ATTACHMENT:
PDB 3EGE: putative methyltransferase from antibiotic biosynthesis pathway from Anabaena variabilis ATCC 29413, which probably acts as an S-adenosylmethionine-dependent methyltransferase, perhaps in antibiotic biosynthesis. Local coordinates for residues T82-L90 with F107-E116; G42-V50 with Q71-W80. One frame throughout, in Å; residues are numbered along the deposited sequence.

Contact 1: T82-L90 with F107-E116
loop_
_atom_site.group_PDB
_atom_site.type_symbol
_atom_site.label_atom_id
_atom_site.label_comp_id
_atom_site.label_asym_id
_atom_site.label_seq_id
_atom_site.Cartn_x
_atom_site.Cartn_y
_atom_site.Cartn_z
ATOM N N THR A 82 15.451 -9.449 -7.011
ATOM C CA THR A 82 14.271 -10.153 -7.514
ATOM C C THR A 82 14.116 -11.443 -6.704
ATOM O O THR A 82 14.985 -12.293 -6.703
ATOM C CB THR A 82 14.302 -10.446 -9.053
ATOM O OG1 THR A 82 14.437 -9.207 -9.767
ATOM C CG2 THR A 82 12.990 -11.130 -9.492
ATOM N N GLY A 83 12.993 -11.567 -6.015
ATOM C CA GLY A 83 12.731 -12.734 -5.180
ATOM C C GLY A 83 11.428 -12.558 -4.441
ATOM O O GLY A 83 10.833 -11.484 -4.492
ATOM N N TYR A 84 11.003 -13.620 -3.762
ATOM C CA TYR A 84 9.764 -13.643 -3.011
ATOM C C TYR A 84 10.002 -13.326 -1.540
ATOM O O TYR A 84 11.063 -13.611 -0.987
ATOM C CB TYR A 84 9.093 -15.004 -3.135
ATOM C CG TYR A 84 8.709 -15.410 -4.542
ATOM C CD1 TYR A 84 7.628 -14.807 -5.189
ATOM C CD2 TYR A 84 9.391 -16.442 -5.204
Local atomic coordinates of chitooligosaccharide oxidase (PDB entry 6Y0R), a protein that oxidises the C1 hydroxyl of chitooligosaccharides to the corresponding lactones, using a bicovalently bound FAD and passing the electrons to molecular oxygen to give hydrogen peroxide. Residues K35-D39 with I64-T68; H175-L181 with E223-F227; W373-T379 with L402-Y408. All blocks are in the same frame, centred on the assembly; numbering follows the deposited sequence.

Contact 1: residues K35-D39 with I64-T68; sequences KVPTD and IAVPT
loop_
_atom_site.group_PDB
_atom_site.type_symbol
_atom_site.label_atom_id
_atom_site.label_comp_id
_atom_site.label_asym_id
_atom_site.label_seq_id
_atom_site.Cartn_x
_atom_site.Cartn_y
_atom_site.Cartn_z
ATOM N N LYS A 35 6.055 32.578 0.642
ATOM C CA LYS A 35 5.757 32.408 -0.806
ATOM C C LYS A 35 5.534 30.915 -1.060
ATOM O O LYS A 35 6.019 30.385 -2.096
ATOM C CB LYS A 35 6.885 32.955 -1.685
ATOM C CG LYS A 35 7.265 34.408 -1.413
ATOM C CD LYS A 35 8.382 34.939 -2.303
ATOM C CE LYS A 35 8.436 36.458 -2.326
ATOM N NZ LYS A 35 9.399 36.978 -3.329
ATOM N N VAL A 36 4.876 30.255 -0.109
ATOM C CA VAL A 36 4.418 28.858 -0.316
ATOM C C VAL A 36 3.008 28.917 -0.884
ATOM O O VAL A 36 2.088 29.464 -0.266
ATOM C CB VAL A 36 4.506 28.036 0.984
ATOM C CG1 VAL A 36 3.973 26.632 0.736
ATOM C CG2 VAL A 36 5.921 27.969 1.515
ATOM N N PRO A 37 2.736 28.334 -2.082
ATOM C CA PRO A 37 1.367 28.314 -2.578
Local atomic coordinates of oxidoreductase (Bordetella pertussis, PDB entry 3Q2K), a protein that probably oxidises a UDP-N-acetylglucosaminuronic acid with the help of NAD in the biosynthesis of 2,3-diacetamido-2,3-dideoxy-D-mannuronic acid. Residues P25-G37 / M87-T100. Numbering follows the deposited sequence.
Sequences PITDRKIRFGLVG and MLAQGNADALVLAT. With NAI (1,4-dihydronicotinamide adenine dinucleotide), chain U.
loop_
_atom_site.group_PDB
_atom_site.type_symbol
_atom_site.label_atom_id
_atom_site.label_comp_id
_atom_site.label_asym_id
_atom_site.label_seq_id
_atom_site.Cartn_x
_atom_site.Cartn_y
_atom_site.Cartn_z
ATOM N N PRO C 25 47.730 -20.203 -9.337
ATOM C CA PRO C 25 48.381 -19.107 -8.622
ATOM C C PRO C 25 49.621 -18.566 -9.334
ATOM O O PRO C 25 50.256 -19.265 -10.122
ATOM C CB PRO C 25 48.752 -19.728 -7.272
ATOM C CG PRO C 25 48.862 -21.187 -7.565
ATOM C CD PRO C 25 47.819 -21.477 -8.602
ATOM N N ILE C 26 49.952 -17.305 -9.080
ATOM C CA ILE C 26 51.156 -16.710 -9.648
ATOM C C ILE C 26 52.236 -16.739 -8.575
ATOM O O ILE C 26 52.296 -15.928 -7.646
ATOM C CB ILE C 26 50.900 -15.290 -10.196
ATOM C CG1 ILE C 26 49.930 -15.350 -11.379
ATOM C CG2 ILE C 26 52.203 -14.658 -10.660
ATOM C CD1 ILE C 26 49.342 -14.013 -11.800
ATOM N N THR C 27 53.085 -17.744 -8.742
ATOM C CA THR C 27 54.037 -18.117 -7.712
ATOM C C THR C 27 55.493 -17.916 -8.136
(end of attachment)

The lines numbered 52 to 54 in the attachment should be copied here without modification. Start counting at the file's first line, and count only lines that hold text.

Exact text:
ATOM N NZ LYS A 35 9.399 36.978 -3.329
ATOM N N VAL A 36 4.876 30.255 -0.109
ATOM C CA VAL A 36 4.418 28.858 -0.316